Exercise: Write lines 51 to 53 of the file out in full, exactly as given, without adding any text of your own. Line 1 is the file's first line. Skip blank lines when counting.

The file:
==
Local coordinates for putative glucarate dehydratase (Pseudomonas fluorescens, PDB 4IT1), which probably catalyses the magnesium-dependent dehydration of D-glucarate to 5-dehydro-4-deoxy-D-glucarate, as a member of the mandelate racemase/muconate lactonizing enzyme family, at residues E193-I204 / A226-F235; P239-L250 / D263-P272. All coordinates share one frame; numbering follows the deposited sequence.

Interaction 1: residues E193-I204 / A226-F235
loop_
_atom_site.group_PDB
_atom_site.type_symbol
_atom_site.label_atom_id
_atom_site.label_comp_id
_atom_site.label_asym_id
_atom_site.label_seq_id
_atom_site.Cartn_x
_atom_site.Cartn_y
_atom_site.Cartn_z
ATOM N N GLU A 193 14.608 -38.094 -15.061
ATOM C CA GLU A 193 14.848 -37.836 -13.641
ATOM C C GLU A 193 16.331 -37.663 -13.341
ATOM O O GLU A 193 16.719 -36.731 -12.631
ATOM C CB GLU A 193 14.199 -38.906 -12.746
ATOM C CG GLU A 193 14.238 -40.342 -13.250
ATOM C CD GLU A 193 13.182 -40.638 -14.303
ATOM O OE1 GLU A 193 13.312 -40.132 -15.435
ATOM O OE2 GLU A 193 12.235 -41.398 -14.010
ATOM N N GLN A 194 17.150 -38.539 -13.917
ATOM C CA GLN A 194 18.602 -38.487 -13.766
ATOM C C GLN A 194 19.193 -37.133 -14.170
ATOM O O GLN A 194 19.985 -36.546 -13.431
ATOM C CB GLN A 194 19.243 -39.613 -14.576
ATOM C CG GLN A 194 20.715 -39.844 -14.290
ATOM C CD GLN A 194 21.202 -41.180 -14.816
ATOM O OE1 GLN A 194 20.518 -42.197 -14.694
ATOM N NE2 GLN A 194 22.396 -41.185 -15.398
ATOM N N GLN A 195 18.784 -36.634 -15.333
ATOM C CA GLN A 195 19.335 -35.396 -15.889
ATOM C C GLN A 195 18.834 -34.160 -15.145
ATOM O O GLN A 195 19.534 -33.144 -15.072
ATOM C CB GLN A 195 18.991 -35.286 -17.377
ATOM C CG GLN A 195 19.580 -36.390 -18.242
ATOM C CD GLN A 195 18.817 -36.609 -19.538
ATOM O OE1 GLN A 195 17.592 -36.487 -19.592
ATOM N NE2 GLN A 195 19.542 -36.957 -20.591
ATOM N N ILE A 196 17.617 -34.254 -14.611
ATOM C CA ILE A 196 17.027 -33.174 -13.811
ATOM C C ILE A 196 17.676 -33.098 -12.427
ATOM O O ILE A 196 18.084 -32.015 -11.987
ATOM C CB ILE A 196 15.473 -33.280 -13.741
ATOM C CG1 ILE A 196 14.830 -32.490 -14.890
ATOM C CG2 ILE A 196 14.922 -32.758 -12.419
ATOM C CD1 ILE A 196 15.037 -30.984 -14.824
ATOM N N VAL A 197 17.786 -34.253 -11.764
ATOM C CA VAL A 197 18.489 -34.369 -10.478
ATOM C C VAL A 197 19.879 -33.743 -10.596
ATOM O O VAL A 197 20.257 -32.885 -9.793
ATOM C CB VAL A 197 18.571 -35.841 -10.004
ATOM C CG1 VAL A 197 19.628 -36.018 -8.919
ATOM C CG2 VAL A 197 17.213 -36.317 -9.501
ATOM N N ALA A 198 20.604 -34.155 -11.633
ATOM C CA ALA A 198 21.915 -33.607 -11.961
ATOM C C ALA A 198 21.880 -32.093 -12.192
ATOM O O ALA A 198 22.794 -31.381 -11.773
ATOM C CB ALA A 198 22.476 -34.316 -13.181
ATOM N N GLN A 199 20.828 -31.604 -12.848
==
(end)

ATOM O O VAL A 197 20.257 -32.885 -9.793
ATOM C CB VAL A 197 18.571 -35.841 -10.004
ATOM C CG1 VAL A 197 19.628 -36.018 -8.919